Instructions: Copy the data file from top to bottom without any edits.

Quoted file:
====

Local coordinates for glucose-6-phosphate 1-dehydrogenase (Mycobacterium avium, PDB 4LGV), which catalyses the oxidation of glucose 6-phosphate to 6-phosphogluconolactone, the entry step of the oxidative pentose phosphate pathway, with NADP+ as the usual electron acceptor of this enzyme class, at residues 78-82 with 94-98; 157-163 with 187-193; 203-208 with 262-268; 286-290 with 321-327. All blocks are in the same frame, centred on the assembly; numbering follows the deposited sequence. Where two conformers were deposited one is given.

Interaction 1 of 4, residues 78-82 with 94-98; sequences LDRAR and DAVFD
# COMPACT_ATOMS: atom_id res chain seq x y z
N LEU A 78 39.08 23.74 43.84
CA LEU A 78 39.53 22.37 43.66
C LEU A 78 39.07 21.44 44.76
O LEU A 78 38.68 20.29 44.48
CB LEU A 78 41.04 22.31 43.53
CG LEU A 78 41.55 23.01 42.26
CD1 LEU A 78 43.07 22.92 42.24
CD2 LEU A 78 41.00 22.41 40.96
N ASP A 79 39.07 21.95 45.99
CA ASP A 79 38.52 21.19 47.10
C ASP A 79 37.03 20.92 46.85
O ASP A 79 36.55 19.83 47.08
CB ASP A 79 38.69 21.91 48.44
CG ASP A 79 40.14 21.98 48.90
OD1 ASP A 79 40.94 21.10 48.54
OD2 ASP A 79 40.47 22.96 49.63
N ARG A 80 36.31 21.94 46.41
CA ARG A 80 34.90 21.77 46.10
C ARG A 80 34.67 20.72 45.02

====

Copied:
Local coordinates for glucose-6-phosphate 1-dehydrogenase (Mycobacterium avium, PDB 4LGV), which catalyses the oxidation of glucose 6-phosphate to 6-phosphogluconolactone, the entry step of the oxidative pentose phosphate pathway, with NADP+ as the usual electron acceptor of this enzyme class, at residues 78-82 with 94-98; 157-163 with 187-193; 203-208 with 262-268; 286-290 with 321-327. All blocks are in the same frame, centred on the assembly; numbering follows the deposited sequence. Where two conformers were deposited one is given.

Interaction 1 of 4, residues 78-82 with 94-98; sequences LDRAR and DAVFD
# COMPACT_ATOMS: atom_id res chain seq x y z
N LEU A 78 39.08 23.74 43.84
CA LEU A 78 39.53 22.37 43.66
C LEU A 78 39.07 21.44 44.76
O LEU A 78 38.68 20.29 44.48
CB LEU A 78 41.04 22.31 43.53
CG LEU A 78 41.55 23.01 42.26
CD1 LEU A 78 43.07 22.92 42.24
CD2 LEU A 78 41.00 22.41 40.96
N ASP A 79 39.07 21.95 45.99
CA ASP A 79 38.52 21.19 47.10
C ASP A 79 37.03 20.92 46.85
O ASP A 79 36.55 19.83 47.08
CB ASP A 79 38.69 21.91 48.44
CG ASP A 79 40.14 21.98 48.90
OD1 ASP A 79 40.94 21.10 48.54
OD2 ASP A 79 40.47 22.96 49.63
N ARG A 80 36.31 21.94 46.41
CA ARG A 80 34.90 21.77 46.10
C ARG A 80 34.67 20.72 45.02